Politics & Government

Costco chairman giving nearly $1 million to Temple Beth El for early learning center

Costco chairman and co-founder Jeff Brotman is donating nearly $1 million to Temple Beth El in Tacoma to build a preschool and day care.

Brotman grew up in Temple Beth Israel, which in 1960 merged with Tacoma’s other Jewish congregation to become Temple Beth El.

While the Tacoma native left the city in 1960 to attend the University of Washington, he continued to stay involved with Temple Beth El for several years.

“The congregation launched me into being a responsible adult,” said the 72-year-old Brotman, who graduated from Wilson High School and now lives in Bellevue. “I was interested in doing something for them where I thought it would have a major impact.”

Temple Beth El plans to start renovating a classroom wing in early January to create the Brotman Early Learning Center. The facility will provide care for infants as young as 6 weeks to children up to 5 years old.

It will have a day care and preschool with a capacity for about 42 children, including up to eight infants, said Rabbi Bruce Kadden, of Temple Beth El. It also will provide child care before and after school, a draw for working parents.

The Jewish center will open in September with full- and part-time enrollment open to anyone. Plans call for it to operate from 7 a.m. to 6 p.m on weekdays.

Brotman’s gift of $950,000 includes money for a center director. Temple Beth El recently hired Rebecca Ross, a former preschool director with a Jewish background, to lead the center, Kadden said.

The learning center will charge tuition, but Brotman said some financial aid will be available. Registration will start early next year.

The preschool is only the second major facility change at the temple since it was constructed in 1968. The temple at 5975 S. 12th St. was remodeled and expanded in 1994.

The early learning center’s curriculum will focus on values that are both Jewish and interfaith, such as loving your neighbor and the importance of family and community, Kadden said. The center also will teach about Jewish holidays.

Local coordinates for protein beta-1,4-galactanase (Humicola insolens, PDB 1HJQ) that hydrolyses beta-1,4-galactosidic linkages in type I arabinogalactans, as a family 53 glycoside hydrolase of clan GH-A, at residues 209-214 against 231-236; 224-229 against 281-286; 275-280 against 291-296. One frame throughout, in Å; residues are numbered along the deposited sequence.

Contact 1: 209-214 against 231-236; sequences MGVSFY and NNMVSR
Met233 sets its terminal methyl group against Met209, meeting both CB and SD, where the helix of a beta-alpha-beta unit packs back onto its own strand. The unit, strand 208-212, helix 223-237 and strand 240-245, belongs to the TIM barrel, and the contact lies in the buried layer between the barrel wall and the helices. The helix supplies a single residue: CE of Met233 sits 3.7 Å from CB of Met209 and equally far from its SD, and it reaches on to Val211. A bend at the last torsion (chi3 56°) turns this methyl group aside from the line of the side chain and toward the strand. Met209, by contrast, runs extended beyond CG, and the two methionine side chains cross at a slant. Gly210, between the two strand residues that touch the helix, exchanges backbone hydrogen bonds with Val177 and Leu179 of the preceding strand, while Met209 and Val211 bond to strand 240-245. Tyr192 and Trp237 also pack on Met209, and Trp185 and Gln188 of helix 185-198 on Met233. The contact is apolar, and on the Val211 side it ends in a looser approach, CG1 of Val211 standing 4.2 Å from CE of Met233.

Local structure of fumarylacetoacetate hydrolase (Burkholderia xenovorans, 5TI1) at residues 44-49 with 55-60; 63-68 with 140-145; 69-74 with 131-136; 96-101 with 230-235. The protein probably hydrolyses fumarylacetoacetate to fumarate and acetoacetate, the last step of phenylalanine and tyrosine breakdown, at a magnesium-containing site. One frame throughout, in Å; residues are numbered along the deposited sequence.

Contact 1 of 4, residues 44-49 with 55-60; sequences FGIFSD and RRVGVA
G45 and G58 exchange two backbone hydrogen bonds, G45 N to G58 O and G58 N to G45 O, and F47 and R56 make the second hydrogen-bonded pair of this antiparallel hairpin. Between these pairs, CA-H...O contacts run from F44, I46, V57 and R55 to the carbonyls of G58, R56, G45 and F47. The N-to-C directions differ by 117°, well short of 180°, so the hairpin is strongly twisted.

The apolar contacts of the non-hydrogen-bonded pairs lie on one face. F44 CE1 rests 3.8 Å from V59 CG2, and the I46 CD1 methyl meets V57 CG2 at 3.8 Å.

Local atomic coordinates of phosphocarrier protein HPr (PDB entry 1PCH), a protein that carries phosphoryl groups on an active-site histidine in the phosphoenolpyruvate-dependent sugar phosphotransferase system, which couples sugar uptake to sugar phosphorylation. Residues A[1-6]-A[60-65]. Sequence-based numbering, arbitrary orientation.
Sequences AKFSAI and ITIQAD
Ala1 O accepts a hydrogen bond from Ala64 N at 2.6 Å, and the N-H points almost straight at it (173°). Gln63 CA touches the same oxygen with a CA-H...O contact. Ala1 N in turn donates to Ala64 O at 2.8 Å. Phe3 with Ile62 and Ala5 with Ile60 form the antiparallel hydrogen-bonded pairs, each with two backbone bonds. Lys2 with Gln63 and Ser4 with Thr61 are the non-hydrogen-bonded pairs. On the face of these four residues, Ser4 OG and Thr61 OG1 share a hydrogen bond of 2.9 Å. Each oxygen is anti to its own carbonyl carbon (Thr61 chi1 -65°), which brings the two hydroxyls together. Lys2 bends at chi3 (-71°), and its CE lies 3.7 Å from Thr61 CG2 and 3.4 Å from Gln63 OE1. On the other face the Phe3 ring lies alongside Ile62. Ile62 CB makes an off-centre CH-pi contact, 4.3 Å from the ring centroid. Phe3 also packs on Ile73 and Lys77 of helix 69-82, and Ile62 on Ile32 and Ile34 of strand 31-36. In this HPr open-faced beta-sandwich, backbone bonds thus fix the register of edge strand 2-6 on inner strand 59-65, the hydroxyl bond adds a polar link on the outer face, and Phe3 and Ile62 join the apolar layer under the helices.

“We are very open to those who want a quality education for their children,” Kadden said. The program will aim to prepare children for kindergarten.

Kadden said he expects the center will attract children from the Temple Beth El congregation, part of Judaism’s Reform movement, and those of non-Jewish parents.

“It’s exciting to have the opportunity to reach out to our community and invite them into our building,” said Temple Beth El president Sarah Rumbaugh. “Whatever their traditions are, they’ll be stronger because they’ve learned another tradition.”

The center’s outreach will include Jewish people not affiliated with a congregation, Rumbaugh said.

The renovation will include an art room, infant room, kitchen, office, preschool, a toddler room and a play area.

Temple Beth El hasn’t had a preschool for about six years, and that program was only part time.

Temple leaders brought the idea of funding a preschool to Brotman about nine months ago, proposing a program beginning with 2 1/2-year-olds. He encouraged thinking big, Kadden said, and asked, “What would be your best chance for success?”

That led to adding care for infants.

Brotman said the Tacoma congregation took care of him while he was growing up and taught him many lessons.

“I always have been and continue to be a big believer in early learning,” he said.

Brotman expects the center will not only teach children, but also help adults in their parenting skills. And he hopes the center will build a sense of community among people from a variety of faiths and a better understanding of organized religion.

Brotman is Jewish and his wife, Susan, is a Christian. They have two adult children.

Jeff Brotman is the older son of Bernie and Pearl Brotman, who were part of the congregation along with their younger son Michael.

Kadden said Jeff Brotman “always had a warm spot in his heart for the temple and the Jewish community in Tacoma.”

Much of that connection was due to Rabbi Richard Rosenthal, who moved to Tacoma in 1956 as rabbi of Temple Beth Israel.

Rosenthal led Temple Beth El after it was formed in 1960 from the merger of Temple Beth Israel, a Reform congregation, and Sinai Temple, a Conservative congregation. Temple Beth El has a membership of about 260 families.

Brotman said Rosenthal, who died in 1999, was “as influential as anybody in my life.” He taught him the value of the Ten Commandments and teachings from wise men in history, using those as standards for one’s behavior.

Brotman continued to meet with Rosenthal through his college years and afterward.

“He was an amazing guy,” Brotman said. “We were able to accept teachings from him that we wouldn’t from our parents.

“You don’t think your parents are smart when you’re little. Then you learn.”

Brotman, who has donated to many charitable projects in the Seattle area, said he feels “a very close connection” to Tacoma.

“I’ve been looking for things in Tacoma, particularly, that I could do,” Brotman said. “This is the first one I felt strongly about.”

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